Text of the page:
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Corporate safeguarding: the things you need to know

Gateley Legal

Corporate bodies are under a duty to ensure sufficient safeguarding policies are in place to provide protection. Safeguarding provides protection against issues such as abuse and bullying.

A failure to adequately fulfil this duty could lead to legal ramifications; this insight will explore some of the key aspects of safeguarding policies that all sectors and businesses should consider.

Key Steps

  1. Maintain a safeguarding policy

    Having a policy and guidance notes to tackle the risks associated with safeguarding allows a business or organisation to demonstrate it has taken steps to mitigate risk. Given the delicate nature of safeguarding, and the sensitive topics it relates to, it is good practice to illustrate how serious your business or organisation is about addressing the risk of discrimination and harassment – a comprehensive, informative policy that is communicated out will do this. 
     
  2. Provide comprehensive training 

    Dedicated safeguarding training is recommended so that staff and volunteers have the skills and knowledge to overcome the safeguarding challenges they may face. In addition, appointing individuals with specialised training to act as a point of reference to raise concerns and discuss solutions with, is also a helpful exercise and demonstrate that your business or organisation is acting responsibly with its safeguarding obligations.
     
  3. Investigation procedure

    Even if the above steps are followed, sometimes incidents happen. Safeguarding problems is no exception to this, unfortunately. If policies and procedures are in place, together with good a record-keeping and training regime, organisations and business will be seen to have acted diligently. Should an incident arise, there should be a clear investigation procedure in place.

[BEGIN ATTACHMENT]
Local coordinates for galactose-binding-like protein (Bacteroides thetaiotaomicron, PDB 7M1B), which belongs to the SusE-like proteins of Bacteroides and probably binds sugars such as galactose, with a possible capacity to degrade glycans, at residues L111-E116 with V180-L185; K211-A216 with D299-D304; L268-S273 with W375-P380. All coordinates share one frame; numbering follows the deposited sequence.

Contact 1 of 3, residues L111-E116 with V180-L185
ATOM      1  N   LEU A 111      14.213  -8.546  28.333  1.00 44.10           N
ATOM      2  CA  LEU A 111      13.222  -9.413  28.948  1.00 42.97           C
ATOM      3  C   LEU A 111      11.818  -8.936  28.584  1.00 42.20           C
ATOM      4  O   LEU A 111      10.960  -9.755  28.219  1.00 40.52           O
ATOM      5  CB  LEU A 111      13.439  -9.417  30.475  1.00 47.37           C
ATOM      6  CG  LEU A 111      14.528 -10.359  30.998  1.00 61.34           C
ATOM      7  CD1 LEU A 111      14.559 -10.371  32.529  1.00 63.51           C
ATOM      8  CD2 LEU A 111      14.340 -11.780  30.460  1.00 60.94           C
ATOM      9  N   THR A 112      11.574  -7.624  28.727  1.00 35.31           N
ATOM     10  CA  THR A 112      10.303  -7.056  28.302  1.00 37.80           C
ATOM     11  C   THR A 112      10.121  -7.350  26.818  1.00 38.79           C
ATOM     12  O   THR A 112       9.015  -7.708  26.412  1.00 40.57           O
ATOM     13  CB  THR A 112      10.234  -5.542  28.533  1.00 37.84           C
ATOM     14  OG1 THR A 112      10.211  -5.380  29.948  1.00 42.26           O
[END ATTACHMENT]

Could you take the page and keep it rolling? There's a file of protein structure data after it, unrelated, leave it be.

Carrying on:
4. Continuing obligation – review, review, review!

    The landscape is constantly evolving, not least due to the COVID-19 pandemic. Where some safeguarding risks like workplace harassment may decline, other risks such as cyber-bullying may rise. As an organisation or business you have a duty to continuously review policies and procedures – what may have been adequate in yesterday’s world, may not be enough in tomorrow’s!
     
  5. Be ready for press attention 
     
    Safeguarding is a hot topic and the press are as keen as ever to report. If they do want a comment on a story, they won't give you much time to respond!  Whilst sometimes the “no comment” route is advisable, if you have the opportunity to correct a misunderstanding or to put forward your position before print, you should consider taking it. Make sure you monitor all emails addresses regularly, including general inboxes such as “info@” and that your employees, officers and coaches know who to refer any media request to and take advice on what comment to make. Your reputation is, after all, one of your main assets.    

Need advice?

We have a team of lawyers from across different disciplines at Gateley that can provide strategic support in relation to all aspects of safeguarding, from the preparation of policies and procedures to advice on the employment law implications of any investigation.

We can also assist clubs, associations and individuals in response to media interest and requests, dealing with enquiries, allegations and/or responding to safeguarding issues, as well as providing guidance on an appropriate and timely response, at the same time providing a strategic approach to protect reputation.

If you have any questions, please get in touch with our experts listed below.

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